The Signal to Noise Ratio
As a financial advisor, you know all about the distinction between the message and the messenger. The message is more about the products and services you provide and the firm you represent. The messenger is more about you and your ability to be the indispensable voice of reason to clients during times of intense turbulence and uncertainty
With elections looming and countless issues swirling around the globe, the velocity of noise that your clients are exposed to is dizzying. Your goal is to help them tune out that noise and tune in your message of clarity and leadership.
Investing the Past into the Future
The prognosticators in the media know that there’s no marketplace for good news. In order to get peoples attention they stir the pot of negativity and gloom. To counter that, I urge you to consider adding an historical perspective to your messaging.
I realize that these are unprecedented conditions, and that people crave predictions and a vision for the future so that they can face it with anticipation rather than apprehension. But nobody really knows if it’s in fact “different this time.” Likely the most important thing you can do is to simplify your messaging and ask your clients to look back – way back – so that we can separate market conditions from human nature as well as the cycles, peaks and valleys of the investing world.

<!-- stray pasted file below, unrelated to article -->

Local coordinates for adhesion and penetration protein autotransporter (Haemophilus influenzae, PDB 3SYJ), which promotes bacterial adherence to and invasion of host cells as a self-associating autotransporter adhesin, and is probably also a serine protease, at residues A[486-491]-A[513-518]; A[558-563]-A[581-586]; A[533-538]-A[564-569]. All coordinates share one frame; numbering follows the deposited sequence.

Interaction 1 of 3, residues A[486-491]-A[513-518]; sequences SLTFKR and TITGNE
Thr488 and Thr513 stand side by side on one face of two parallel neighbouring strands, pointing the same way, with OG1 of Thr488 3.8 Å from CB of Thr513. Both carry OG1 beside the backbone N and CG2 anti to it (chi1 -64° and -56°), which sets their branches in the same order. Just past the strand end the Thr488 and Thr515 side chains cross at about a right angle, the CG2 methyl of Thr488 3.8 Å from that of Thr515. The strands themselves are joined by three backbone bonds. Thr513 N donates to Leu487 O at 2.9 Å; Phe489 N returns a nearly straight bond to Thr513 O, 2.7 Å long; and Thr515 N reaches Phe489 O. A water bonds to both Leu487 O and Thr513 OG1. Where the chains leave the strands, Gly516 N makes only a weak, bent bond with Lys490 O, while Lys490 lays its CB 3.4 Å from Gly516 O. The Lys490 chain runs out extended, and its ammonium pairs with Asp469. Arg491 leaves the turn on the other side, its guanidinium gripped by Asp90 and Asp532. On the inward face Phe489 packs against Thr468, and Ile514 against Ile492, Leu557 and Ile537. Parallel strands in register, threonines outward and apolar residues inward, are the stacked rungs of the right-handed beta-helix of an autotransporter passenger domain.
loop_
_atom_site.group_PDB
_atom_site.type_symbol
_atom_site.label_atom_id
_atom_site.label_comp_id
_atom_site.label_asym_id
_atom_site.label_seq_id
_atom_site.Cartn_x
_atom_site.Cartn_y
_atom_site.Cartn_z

Every now and again, especially when things look notably bleak in the world markets, I like to review this summary I created after reading A Short History of Financial Euphoria* for the first time. John Kenneth Galbraith takes readers on a substantial tour of world history as it relates to the markets and the mindset of investors, and reminds us that while things and events may change, human nature does not. Greed, fear, ambition, self-interest, trust, confidence and other emotional drivers have always played critical roles when it comes to market fluctuations.
So take a quick read through this summary and consider how you might integrate history into your conversations with your clients. It reminds me of simple and immutable laws of investing including this favorite by Sir John Templeton:
“A Bull market begins on pessimism, grows on skepticism, matures on optimism and dies on Euphoria.”
And keep in mind that the most attractive and refer-able financial advisors in the business do not swim in a pool of sameness. They are unique and compelling because they stand out from the pack. They get the attention of clients, and are memorable, because of the effort they put in to their client relationship management activities.